There have been a number of COVID-19 vaccines in development in the United States and around the world, and one of them has shown some very positive preliminary results in its Phase 3 trial. One particular vaccine developed by Pfizer and German firm BioNTech appears to be more than 90 percent effective in preventing symptomatic COVID-19 cases.
The first thing to note is that we do not yet have detailed data from the clinical study, and the study itself has not been subject to peer review. It is extremely important that the scientists working on vaccines go over every nook and cranny of the information, all the more so because of the urgency of the project and the uncertainty around vaccines provoked by conspiracy theorists. This is one of four vaccines currently in advanced testing in the United States.
“I would say it’s a historical moment,” Kathrin Jansen, head of vaccine research and development at Pfizer, told the Washington Post. “Something like this has never happened before. First of all, the world was faced with such a terrible situation, the pandemic, and being able in such a short time to go through what usually takes many years. Hearing that at the interim analysis we are over 90 percent effective — it was almost stunning to hear.”
In trials of 44,000 people, only 94 of them have contracted COVID-19, and fewer than nine cases occurred in people who received two vaccine doses. There were no reports of side-effects or other serious concerns, with the side-effect profile being reported as pain at the injection site, chills, and a mild fever, more common in younger participants as opposed to older ones.
These results have arrived as US caseloads are skyrocketing. We’re now seeing more than 100,000 cases per day, and the number of deaths per day has begun to climb upwards as well. It currently stands just below 1,000 deaths/day, compared with 753/day in early September. The COVID-19 death rate has come down sharply from where it sat in April or May, and the crude death rate is not the same as the actual death rate from all COVID-19 infections. But there’s still a relationship between the number of cases, the number of hospitalization, and the number of deaths.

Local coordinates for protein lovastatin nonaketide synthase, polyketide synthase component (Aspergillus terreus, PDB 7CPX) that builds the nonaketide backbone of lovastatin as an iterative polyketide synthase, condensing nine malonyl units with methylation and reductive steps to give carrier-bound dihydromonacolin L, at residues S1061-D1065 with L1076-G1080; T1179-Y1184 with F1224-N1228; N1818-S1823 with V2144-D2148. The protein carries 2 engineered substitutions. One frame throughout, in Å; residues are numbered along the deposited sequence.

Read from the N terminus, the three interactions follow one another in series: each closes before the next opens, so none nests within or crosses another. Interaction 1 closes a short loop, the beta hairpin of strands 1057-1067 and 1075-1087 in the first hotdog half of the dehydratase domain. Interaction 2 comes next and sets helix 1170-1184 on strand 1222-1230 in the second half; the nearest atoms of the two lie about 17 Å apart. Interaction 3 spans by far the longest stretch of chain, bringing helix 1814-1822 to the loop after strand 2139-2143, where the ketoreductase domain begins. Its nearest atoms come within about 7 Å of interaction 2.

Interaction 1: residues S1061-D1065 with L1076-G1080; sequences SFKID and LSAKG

This specific vaccine uses messenger RNA (mRNA) to carry a bit of information about the coronavirus’ infamous “spike protein.” Understanding how this protein works and why it can (or can’t) bind successfully to human cells has been a key part of ongoing coronavirus research, as we’ve covered at several points in the past. Training our own immune systems to recognize the spike protein is a bit like teaching your immune system how to counter a specific strategy in a game like League or Starcraft based on what units/heroes the enemy is deploying. If your immune system understands how to look for the spike protein, it understands an essential component of defeating COVID-19.
This vaccine requires extremely cold storage temperatures (-70C), which could make transporting doses daunting, and it’s not clear how quickly manufacturing can be scaled up. That’s another way in which I don’t want to feed false hope — even if this vaccine is approved, and even if it works flawlessly, it’s going to take time to manufacture and roll out. It’s currently the vaccine that’s farthest along in development, out of a total of 10 projects worldwide currently in Phase 3 clinical trials. In any vaccine rollout, we can assume the first doses would be reserved for the most at-risk parts of the population and those workers who are most likely to come into regular contact with COVID-19 as part of their job. You can read more about this vaccine at Pfizer’s own website, if you’re curious about the protocol or other details of the study.
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